Particles in the Fluid Can Cause Hydraulic System Failure
Hydraulic system components can fail due to a microscopic particle in the fluid (a dust speck, a small metal chip, abrasive dirt, moisture, etc.) This can cause a ripple effect in the system and damage system components. Often, the cause of the problem is a faulty or incorrect seal, allowing particles to enter and contaminate hydraulic fluid. This, along with improper handling of components, can all create costly system failure and force expensive downtime.
Corrosion Is Another Major Cause of System Problems
When corrosive particles enter the fluid system, it can lead to rust and pitting of hydraulic parts, the decline of a component’s performance and eventually hydraulic system failures.
Incorrect or defective seals can often lead to system failures in hydraulic cylinders or piston rods. Seals can fail due to frequent actuation of piston rods and cylinders under considerable force. This can lead to exposure of components to the elements, causing corrosion and/or contamination of system fluids, allowing particles of rust to flake off into the fluid.
Hydraulic System Contamination
Incorrect seal selection, poorly filtered oil, contamination during manufacturing, water intrusion, and wear on hydraulic components may all lead to system failure.
Extrusion and Nibbling of O-rings
When the edges of the O-ring on the low-pressure side of the hydraulic rod or piston seal fail, they can appear nipped, chipped, or 'frilly'. In extreme cases, O-rings can be shaved where the surface of the O-ring begins to peel off. The high pressures and pulses that cause the material to stick to the mating edges of the components can lead to the O-ring's extrusion. This can cause O-rings to get trapped between the mating surfaces' sharp edges, damaging the seal, which is referred to as nibbling.
A stronger seal material or backup seals that reduce clearance gaps can often solve the problem, reducing the possibility of nibbling and extrusion. The seals best suited for your application can minimize or even eliminate particles entering and contaminating the system.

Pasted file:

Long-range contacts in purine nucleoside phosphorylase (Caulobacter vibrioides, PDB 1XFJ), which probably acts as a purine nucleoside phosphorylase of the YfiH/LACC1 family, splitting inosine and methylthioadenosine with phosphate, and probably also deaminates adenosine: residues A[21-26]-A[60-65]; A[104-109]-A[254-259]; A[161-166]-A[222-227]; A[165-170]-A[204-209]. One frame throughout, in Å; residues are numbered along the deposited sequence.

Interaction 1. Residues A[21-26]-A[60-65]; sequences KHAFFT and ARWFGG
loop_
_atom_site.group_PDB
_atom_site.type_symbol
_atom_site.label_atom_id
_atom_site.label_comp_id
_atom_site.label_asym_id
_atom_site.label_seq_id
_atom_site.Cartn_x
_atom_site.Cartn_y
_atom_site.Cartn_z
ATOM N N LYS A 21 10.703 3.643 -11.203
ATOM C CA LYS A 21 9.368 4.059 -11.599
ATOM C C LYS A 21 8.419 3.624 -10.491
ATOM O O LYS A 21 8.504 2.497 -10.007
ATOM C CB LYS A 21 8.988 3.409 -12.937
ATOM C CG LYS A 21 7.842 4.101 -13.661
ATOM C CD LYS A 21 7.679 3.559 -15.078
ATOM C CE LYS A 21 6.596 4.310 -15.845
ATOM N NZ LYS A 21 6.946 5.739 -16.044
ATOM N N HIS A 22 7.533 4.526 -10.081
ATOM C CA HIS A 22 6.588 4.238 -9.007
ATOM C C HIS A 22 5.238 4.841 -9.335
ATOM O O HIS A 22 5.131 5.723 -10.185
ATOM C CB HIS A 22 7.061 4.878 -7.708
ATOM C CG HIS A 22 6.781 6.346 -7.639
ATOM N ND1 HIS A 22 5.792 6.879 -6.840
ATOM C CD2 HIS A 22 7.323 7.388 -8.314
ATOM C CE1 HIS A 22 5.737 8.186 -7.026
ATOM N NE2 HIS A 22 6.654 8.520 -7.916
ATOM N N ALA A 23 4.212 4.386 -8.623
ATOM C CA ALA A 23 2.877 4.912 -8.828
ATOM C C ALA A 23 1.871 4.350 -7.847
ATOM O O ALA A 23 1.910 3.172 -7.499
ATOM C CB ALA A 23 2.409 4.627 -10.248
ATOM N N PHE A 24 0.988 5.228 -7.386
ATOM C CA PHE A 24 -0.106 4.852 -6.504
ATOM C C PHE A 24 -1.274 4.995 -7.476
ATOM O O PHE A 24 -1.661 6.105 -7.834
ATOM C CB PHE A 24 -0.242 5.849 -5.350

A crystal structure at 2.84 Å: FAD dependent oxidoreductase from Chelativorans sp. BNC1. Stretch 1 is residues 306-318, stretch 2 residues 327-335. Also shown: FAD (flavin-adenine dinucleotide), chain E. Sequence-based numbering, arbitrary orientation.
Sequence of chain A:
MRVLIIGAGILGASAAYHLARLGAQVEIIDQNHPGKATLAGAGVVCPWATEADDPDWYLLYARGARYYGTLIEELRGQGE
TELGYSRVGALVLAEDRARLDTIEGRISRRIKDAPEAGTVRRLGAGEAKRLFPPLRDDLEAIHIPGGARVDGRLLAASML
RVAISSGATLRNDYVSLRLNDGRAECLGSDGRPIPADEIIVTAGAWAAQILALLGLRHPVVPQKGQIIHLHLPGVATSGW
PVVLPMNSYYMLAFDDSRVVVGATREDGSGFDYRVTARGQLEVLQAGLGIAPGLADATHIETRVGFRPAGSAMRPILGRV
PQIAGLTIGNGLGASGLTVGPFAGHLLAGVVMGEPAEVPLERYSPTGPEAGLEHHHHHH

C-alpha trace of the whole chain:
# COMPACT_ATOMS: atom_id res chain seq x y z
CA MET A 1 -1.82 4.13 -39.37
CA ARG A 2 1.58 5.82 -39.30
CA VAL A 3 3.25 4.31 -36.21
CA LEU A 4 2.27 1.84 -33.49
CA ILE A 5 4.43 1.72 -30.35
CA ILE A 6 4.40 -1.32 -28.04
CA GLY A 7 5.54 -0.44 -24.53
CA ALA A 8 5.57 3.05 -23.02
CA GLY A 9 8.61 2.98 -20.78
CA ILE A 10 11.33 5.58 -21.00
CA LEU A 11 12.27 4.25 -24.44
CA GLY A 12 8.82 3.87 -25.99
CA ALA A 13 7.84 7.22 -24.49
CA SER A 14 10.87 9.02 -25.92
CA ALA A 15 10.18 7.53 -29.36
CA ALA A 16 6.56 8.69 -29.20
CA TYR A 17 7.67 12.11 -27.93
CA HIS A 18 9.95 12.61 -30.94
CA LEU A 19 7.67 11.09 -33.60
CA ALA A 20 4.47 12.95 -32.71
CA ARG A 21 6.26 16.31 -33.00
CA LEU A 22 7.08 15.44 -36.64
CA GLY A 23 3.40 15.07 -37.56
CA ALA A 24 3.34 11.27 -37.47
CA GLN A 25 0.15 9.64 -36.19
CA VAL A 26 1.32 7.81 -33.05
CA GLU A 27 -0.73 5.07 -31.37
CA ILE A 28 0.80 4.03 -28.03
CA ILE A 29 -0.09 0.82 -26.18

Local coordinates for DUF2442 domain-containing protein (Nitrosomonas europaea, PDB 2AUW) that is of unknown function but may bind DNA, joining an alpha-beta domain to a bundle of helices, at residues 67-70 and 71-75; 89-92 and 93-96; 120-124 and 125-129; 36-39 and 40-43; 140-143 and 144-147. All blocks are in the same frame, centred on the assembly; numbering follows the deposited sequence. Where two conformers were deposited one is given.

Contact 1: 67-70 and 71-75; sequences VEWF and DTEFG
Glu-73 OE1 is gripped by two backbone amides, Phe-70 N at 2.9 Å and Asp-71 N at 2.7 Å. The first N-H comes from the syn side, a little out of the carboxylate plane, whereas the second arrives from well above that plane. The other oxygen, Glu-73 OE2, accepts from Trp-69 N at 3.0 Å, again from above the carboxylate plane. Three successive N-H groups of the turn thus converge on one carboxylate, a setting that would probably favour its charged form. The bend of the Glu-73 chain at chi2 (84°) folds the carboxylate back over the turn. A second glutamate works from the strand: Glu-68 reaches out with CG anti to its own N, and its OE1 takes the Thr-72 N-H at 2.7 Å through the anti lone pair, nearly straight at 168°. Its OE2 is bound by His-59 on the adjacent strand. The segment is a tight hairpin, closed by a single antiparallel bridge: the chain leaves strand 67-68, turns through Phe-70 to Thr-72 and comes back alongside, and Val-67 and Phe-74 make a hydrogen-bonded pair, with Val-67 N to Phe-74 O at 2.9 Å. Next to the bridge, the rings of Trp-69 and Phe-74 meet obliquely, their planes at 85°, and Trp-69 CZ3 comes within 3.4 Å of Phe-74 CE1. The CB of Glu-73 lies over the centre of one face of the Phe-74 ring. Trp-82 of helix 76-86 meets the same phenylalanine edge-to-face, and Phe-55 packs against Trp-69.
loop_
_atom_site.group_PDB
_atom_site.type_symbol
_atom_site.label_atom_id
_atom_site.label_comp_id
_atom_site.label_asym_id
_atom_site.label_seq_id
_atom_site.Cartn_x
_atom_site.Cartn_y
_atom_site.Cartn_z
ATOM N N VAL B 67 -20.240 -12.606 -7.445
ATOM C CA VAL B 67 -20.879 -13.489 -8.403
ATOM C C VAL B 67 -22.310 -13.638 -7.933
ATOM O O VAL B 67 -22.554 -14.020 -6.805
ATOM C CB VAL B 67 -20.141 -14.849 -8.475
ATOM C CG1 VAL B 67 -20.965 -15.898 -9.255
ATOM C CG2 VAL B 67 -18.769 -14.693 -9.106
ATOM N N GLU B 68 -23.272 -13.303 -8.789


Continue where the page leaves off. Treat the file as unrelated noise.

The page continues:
6 Additional Causes of Hydraulic Contamination
Solutions in Reducing Hydraulic Contamination
Hydraulic system contamination can be a constant problem, but there are ways to reduce its impact. Proper handling and storage of fluids can make a huge difference. You can also reduce contamination by ensuring you use the correct seals and O-rings; confirm they are installed properly and plan scheduled maintenance to preserve their integrity.
Hydraulic Fluid Selection, Handling and Storage
Seals and O-rings are not the only thing that matter. It all starts with choosing the right fluid for the application. The system can be damaged from using the wrong additives or mixing different fluids. Hydraulic fluid systems are also susceptible to water contamination. Even simple moisture can cause system fluid degradation and component corrosion.
Hydraulic fluids must be kept in sealed containers until they are ready for use. Drums and other containers must be kept dry, sealed tightly and protected against moisture from rain and humidity. These steps will help to prevent water ingress into the container.
Additional Steps to Control Hydraulic Contamination
- Follow procedures for system maintenance to monitor or change fluids if necessary. Before changing hydraulic fluid, it is important the system is flushed and cleaned prior to the addition of the new or replacement fluid.
- Protective plugs and caps for fittings, hose assemblies, and valves are used when components are not in use or when a port becomes redundant. Protecting hydraulic components against corrosion, dirt and moisture is crucial during manufacturing, storage, and shipping. Open ports in components, hose assemblies or fittings are like an open window to dirt, moisture and other particles.
- Use scrubbers to clean parts and hydraulic filters to remove contaminants from the fluid.
Particulates of abrasives such as dirt, metal flakes, slivers or the ingress of moisture are primary causes of hydraulic system contamination. They can lead to severe damage and reduced efficiency. The ability to control pressure and flow can also be affected by contaminants.
The simplest solutions to controlling hydraulic system contamination are the use of proper seals and O-rings, keeping the fluid clean, using caps to seal off hose assemblies, fittings and component ports (such as valves) when in storage or transport.